state religion to be Protestant. Many of the first settlers in North
America were fleeing religious wars and religious persecution that
arose in this era. I have ancestors on my father’s side who were
French Huguenots, fleeing Catholic persecution in France in the 17th
The people coming to these shores did not want state religion, or
state interference in their religion. They did not want to be told
how to worship or what to believe. But that is entirely contrary to
the European experience.
In 1910 Richard Lempp noted that every German was by birth a member
of the Church of his or her state - either Protestant or Catholic -
just as he or she was a citizen of a state and each of the 26 German
states had its own established Church. This has never been true of
the United States, and we have the First Amendment to thank for
There are no state religions in American states or in the United
States as a whole. The professors of theological faculties were
appointed by the governments of the German states, not by the
Church. German churches were state churches. When a child went to
school, he received 2-12 hours of religious instruction each week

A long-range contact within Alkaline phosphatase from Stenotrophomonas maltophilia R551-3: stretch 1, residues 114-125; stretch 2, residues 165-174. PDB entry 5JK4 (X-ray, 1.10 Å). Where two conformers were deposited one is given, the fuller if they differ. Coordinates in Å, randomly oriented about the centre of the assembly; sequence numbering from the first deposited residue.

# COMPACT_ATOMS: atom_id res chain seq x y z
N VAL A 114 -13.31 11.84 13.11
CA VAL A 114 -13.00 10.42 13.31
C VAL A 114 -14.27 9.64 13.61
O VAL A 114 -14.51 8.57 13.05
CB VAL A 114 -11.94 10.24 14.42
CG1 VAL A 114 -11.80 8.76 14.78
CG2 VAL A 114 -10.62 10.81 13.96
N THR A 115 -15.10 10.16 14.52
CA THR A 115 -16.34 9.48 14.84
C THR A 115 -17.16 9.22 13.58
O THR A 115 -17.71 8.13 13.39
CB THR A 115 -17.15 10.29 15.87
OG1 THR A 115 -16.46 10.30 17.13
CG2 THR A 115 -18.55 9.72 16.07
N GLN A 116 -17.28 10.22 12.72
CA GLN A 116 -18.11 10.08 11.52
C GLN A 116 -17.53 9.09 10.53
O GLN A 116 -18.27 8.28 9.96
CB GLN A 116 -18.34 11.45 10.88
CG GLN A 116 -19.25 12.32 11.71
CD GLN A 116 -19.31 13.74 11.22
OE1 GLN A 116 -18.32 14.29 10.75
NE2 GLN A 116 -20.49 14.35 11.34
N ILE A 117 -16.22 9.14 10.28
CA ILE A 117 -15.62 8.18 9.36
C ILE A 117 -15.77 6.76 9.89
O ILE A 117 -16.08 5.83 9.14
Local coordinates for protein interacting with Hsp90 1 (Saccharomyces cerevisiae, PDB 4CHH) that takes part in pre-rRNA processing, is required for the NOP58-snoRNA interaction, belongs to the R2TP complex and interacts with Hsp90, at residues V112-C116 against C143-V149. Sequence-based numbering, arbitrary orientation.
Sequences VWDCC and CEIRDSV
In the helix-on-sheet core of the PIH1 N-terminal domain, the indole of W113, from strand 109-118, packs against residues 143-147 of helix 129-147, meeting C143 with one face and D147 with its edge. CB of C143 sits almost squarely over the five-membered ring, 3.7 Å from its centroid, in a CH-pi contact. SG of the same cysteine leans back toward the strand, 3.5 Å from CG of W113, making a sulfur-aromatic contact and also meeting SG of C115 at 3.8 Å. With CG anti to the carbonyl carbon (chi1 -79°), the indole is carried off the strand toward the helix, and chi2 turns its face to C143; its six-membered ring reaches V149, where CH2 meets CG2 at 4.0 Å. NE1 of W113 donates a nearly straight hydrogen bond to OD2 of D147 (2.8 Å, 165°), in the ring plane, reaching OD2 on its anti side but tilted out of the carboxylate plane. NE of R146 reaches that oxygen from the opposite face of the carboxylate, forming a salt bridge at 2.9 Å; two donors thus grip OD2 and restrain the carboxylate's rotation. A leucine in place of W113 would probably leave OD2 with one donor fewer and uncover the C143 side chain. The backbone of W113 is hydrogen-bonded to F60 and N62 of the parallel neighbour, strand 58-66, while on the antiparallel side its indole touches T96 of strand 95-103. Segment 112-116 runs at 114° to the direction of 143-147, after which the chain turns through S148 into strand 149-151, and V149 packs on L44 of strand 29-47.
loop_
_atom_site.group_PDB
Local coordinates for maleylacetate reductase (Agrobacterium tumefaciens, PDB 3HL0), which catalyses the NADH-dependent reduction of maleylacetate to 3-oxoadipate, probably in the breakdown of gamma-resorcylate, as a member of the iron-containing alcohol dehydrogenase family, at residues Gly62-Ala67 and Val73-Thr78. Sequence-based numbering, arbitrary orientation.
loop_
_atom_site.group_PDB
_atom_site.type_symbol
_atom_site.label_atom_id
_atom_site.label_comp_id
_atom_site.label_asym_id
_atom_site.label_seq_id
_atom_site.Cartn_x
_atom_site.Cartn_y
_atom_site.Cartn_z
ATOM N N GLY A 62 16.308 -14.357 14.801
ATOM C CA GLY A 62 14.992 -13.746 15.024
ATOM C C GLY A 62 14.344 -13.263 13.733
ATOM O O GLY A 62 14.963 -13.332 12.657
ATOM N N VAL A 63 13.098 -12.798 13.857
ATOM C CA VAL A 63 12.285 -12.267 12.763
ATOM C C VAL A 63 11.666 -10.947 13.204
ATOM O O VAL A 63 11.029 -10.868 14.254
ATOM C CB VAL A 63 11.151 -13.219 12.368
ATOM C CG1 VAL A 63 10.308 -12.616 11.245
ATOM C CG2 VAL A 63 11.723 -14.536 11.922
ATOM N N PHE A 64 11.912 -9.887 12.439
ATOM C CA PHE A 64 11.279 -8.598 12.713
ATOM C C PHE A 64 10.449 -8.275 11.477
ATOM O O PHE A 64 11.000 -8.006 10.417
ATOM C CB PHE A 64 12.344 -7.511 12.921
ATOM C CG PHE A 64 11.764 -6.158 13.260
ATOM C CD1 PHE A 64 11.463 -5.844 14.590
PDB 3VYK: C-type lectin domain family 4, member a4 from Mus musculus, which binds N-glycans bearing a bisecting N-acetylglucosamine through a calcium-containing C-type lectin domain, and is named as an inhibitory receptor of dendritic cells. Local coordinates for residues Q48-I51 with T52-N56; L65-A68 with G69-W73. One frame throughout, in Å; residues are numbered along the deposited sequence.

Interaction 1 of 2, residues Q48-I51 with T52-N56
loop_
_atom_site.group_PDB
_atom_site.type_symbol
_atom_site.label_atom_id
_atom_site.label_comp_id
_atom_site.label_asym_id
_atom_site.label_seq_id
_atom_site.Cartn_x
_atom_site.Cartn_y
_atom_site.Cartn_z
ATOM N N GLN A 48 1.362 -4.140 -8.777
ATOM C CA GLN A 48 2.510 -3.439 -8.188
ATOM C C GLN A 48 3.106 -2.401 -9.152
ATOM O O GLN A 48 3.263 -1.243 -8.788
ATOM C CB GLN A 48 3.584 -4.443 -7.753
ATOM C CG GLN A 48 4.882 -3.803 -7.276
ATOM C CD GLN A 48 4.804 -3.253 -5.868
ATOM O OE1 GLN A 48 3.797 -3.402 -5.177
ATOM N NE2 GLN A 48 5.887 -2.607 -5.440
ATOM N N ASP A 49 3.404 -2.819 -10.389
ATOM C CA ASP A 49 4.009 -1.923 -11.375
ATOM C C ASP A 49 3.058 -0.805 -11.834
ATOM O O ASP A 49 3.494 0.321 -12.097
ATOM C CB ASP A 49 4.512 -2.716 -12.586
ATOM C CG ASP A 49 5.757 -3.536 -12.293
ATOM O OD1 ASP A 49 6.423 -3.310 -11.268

all the way through the end of high school.
They were taught Christian theology, church history and ethics and
during the last two years of one’s education the teaching was done
by pastors, not by school teachers. Participation in state religion
became voluntary only upon graduation.
This is what I mean when I say that
Germany was a “Christian Nation.”
This was the situation up until 1918. It
must be remembered that the National Socialist hierarchy was a
product of this pre-1918 era, as were many of the men of military
age when war came in 1939 (when the class of 1918 would have been
A church full of
And Hitler himself disapproved of
On April 26, 1933, during negotiations leading to
Nazi-Vatican Concordant, he said:
“Secular schools can never be
tolerated because such schools have no religious instruction,
and a general moral instruction without a religious foundation